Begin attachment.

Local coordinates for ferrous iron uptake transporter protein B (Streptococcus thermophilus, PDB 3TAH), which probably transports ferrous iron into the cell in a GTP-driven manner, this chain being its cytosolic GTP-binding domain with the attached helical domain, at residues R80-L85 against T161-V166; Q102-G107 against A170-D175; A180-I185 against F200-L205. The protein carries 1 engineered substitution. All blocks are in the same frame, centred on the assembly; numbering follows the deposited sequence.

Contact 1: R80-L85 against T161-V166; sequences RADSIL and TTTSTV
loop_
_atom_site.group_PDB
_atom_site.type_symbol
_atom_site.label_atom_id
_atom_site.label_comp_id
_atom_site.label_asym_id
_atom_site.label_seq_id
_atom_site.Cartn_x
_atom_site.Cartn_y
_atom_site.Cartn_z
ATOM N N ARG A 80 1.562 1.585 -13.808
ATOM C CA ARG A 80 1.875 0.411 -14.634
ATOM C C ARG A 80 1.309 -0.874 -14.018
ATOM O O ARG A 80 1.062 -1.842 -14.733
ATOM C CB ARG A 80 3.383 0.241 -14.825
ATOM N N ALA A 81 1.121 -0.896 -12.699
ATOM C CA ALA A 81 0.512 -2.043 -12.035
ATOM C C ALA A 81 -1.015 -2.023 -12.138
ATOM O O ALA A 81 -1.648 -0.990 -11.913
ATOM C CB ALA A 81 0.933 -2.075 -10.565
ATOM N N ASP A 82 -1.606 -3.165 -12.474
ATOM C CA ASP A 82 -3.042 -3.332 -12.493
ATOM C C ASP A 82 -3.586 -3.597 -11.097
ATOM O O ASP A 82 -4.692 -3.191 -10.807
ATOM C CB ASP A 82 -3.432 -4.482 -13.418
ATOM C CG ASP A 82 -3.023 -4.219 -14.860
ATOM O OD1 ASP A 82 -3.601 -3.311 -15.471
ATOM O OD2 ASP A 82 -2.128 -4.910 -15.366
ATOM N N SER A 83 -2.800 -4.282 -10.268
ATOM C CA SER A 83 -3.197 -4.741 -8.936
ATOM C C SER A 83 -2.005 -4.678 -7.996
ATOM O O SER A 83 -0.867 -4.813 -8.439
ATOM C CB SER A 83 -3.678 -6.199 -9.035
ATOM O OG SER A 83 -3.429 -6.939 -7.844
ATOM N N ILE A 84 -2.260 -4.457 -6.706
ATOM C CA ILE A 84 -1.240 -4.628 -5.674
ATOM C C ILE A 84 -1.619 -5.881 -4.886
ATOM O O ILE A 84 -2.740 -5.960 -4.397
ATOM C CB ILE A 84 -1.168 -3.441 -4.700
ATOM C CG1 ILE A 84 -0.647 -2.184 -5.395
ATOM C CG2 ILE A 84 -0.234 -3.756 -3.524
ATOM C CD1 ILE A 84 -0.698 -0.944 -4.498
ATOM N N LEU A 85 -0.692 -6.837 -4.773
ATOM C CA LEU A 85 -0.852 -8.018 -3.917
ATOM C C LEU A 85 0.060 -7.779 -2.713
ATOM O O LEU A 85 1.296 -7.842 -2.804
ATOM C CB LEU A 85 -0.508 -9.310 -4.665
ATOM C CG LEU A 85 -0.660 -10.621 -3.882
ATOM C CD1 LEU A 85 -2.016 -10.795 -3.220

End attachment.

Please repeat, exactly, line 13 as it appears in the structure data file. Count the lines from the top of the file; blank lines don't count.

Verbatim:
ATOM N N ARG A 80 1.562 1.585 -13.808